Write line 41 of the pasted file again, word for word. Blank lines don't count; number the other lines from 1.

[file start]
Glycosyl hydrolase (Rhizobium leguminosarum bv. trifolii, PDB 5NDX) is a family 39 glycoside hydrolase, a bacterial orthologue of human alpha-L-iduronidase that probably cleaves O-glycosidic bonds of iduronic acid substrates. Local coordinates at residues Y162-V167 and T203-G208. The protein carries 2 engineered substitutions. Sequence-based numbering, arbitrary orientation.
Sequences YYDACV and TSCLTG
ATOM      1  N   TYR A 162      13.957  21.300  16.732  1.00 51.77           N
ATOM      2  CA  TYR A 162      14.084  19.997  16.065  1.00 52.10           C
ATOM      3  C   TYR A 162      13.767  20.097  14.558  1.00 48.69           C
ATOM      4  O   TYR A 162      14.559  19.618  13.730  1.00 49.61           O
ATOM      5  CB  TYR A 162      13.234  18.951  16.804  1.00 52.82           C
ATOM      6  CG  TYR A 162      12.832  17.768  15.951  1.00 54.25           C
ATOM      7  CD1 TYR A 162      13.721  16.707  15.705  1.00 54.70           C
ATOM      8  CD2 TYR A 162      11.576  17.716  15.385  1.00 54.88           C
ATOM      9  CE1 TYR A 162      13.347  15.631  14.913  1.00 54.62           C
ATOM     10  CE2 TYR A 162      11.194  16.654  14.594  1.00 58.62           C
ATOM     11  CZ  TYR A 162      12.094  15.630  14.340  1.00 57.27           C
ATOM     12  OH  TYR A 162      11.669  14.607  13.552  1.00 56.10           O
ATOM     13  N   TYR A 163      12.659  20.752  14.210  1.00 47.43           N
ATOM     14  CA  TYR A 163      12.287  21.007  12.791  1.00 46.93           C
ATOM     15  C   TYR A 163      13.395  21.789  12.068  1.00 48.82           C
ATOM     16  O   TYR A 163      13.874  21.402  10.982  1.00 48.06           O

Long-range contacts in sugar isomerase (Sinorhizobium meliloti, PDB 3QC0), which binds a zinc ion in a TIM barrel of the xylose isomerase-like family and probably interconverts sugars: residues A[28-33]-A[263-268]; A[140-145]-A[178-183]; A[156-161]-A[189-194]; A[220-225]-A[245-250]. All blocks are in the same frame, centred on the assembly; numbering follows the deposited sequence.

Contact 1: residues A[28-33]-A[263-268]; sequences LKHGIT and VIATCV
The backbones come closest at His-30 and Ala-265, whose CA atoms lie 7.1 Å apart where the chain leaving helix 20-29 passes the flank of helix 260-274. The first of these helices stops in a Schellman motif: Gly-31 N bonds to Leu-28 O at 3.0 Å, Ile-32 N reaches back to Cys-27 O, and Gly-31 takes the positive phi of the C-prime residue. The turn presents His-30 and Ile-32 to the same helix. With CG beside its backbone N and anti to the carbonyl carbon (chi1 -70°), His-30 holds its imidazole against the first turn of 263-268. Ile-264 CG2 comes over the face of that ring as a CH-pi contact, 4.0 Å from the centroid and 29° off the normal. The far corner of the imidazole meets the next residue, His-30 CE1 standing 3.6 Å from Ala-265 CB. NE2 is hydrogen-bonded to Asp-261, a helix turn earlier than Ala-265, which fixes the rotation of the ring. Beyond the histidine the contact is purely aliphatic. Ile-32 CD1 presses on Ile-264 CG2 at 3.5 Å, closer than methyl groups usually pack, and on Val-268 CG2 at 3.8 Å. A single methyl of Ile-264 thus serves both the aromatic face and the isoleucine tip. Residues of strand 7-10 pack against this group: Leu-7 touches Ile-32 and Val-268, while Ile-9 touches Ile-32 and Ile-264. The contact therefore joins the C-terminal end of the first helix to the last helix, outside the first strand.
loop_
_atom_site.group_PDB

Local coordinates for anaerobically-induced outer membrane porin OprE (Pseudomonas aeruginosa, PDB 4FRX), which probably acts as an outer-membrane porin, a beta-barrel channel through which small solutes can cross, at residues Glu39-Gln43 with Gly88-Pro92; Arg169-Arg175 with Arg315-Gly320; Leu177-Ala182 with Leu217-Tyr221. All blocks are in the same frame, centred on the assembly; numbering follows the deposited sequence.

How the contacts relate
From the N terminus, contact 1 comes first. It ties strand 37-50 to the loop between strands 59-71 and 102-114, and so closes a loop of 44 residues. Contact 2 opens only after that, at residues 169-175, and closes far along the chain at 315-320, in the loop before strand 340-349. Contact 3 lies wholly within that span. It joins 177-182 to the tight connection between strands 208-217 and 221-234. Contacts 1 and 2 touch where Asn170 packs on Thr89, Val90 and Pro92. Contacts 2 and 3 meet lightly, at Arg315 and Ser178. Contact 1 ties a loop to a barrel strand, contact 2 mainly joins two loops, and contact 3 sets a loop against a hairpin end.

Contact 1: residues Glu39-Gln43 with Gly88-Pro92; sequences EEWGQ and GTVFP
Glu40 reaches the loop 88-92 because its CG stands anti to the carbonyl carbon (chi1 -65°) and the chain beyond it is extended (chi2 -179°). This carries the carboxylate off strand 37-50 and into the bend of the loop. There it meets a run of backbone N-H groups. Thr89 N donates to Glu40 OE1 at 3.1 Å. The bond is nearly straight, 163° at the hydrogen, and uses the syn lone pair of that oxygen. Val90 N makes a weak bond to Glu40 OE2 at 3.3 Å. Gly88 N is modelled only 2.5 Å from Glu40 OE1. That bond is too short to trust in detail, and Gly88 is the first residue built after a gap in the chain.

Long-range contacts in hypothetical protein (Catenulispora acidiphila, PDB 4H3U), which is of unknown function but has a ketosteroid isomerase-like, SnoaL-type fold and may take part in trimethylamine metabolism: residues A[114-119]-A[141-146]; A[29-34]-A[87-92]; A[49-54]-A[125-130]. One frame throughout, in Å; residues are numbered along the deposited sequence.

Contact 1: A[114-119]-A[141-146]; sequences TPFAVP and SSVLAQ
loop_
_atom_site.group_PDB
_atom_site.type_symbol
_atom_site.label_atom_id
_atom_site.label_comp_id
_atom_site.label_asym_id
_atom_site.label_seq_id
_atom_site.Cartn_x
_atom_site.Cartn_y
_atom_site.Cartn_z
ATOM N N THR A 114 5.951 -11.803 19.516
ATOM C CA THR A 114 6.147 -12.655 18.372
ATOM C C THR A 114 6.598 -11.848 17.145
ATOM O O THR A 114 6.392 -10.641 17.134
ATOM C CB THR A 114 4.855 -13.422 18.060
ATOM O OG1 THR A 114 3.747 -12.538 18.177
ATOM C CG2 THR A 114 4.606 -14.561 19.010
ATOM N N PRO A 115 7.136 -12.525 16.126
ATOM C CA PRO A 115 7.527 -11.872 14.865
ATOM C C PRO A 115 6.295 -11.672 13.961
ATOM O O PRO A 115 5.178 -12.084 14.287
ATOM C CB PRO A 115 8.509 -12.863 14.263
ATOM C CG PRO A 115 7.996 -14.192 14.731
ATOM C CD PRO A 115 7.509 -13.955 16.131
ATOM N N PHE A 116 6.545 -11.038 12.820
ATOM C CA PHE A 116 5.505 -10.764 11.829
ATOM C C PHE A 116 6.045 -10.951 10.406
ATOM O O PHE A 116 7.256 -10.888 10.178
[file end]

ATOM N N THR A 114 5.951 -11.803 19.516